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Multinationals and the High Cash Holdings Puzzle

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  • Lee Pinkowitz
  • René M. Stulz
  • Rohan Williamson

Abstract

Defining as normal cash holdings the holdings a firm with the same characteristics would have had in the late 1990s, we find that the abnormal cash holdings of U.S. firms after the crisis represent on average 1.86% of assets. While U.S. firms held less cash than comparable foreign firms in the late 1990s, by 2010 they hold more. However, only U.S. multinational firms experience an increase in abnormal cash holdings during the 2000s. U.S. multinational firms had cash holdings similar to those of purely domestic firms in the late 1990s, but they hold over 3% more assets in cash than comparable purely domestic firms after the crisis. Further, U.S. multinationals increased their cash holdings since the late 1990s relative to foreign multinationals by roughly the same percentage as they increased their cash holdings relative to U.S. domestic firms. A detailed analysis shows that the increase in cash holdings of multinational firms cannot be explained by the tax treatment of profit repatriations, that it is intrinsically linked to their R&D intensity, and that firms that become multinational do not increase their abnormal cash holdings after they become multinational. There is no evidence that poor investment opportunities, regulation, or poor governance can explain the abnormal cash holdings of U.S. firms after the crisis.

Suggested Citation

  • Lee Pinkowitz & René M. Stulz & Rohan Williamson, 2012. "Multinationals and the High Cash Holdings Puzzle," NBER Working Papers 18120, National Bureau of Economic Research, Inc.
  • Handle: RePEc:nbr:nberwo:18120
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    3. Joel Rabinovich, 2018. "The financialisation of the nonfinancial corporation. A critique to the financial rentieralization hypothesis," CEPN Working Papers hal-01691435, HAL.
    4. Juan M. Sánchez & Emircan Yurdagul, 2013. "Why are U.S. firms holding so much cash? an exploration of cross-sectional variation," Review, Federal Reserve Bank of St. Louis, issue July, pages 293-325.
    5. Moshirian, Fariborz & Nanda, Vikram & Vadilyev, Alexander & Zhang, Bohui, 2017. "What drives investment–cash flow sensitivity around the World? An asset tangibility Perspective," Journal of Banking & Finance, Elsevier, vol. 77(C), pages 1-17.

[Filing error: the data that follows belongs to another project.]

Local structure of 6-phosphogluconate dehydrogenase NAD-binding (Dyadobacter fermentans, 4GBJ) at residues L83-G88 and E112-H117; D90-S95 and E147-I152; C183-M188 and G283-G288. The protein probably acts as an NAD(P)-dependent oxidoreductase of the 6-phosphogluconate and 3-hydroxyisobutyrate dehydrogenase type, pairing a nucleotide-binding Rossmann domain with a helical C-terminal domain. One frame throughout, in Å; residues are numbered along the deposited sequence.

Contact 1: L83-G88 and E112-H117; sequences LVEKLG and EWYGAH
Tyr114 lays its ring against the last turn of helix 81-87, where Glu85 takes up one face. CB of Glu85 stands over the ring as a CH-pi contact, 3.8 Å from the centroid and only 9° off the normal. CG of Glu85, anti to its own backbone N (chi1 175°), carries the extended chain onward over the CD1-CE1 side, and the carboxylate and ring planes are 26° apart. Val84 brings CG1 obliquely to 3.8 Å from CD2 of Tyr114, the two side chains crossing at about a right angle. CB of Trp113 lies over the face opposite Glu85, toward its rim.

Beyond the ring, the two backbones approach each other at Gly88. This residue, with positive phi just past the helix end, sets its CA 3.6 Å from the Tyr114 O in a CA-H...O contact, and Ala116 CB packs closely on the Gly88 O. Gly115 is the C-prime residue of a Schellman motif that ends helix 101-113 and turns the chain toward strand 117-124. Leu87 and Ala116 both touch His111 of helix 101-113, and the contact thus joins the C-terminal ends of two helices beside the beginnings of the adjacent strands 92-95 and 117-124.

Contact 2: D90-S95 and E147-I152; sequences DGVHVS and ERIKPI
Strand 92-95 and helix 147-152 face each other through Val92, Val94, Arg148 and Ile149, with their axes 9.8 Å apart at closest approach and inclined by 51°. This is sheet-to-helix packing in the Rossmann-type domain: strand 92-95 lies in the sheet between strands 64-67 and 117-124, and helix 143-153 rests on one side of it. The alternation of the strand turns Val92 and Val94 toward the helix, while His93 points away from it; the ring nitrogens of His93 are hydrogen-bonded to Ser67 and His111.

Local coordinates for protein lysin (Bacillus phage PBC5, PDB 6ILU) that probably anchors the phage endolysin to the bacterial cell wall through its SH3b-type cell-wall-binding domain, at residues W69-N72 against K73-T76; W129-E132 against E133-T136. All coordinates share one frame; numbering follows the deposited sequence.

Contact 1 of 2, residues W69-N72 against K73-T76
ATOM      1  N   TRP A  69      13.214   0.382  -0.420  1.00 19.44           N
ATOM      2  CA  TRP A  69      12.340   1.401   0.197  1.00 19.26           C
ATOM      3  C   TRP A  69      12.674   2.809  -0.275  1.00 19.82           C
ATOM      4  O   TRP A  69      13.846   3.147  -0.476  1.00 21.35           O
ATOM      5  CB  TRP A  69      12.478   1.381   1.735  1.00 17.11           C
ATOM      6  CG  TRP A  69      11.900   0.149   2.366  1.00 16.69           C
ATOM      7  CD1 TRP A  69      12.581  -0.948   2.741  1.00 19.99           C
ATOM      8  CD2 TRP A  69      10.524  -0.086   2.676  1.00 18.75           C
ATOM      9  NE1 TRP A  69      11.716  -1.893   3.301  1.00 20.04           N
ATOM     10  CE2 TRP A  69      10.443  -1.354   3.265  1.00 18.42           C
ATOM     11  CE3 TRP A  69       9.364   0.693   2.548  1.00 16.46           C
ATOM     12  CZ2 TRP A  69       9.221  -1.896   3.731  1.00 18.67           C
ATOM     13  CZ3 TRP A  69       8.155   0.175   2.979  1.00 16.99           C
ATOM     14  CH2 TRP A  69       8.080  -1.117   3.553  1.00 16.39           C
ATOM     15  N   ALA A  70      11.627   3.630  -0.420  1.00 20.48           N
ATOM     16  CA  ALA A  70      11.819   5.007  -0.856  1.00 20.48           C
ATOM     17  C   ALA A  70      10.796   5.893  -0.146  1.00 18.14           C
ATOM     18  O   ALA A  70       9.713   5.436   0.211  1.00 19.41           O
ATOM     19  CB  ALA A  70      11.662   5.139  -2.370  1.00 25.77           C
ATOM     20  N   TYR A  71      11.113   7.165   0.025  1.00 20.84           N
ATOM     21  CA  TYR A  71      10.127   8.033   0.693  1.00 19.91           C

6. Juan M. Sánchez & Emircan Yurdagul, 2012. "Can repatriation taxes explain the recent increase in cash holdings?," Economic Synopses, Federal Reserve Bank of St. Louis.
    7. Bridgman, Benjamin, 2014. "Do intangible assets explain high U.S. foreign direct investment returns?," Journal of Macroeconomics, Elsevier, vol. 40(C), pages 159-171.
    8. repec:ehu:rdadme:24893 is not listed on IDEAS
    9. Wacker, Konstantin M., 2013. "On the measurement of foreign direct investment and its relationship to activities of multinational corporations," Working Paper Series 1614, European Central Bank.
    10. Chinmoy Ghosh & Fan He, 2015. "Investor Protection, Investment Efficiency and Value: The Case of Cross-Listed Firms," Financial Management, Financial Management Association International, vol. 44(3), pages 499-546, September.
    11. International Monetary Fund, 2014. "Canada; Selected Issues," IMF Staff Country Reports 14/28, International Monetary Fund.
    12. Joel Rabinovich, 2017. "The financialisation of the nonfinancial corporation. A critique to the financial rentieralization hypothesis," CEPN Working Papers 2017-22, Centre d'Economie de l'Université de Paris Nord.
    13. repec:oup:indcch:v:26:y:2017:i:1:p:1-20. is not listed on IDEAS
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    More about this item

    JEL classification:

    • F23 - International Economics - - International Factor Movements and International Business - - - Multinational Firms; International Business
    • G32 - Financial Economics - - Corporate Finance and Governance - - - Financing Policy; Financial Risk and Risk Management; Capital and Ownership Structure; Value of Firms; Goodwill

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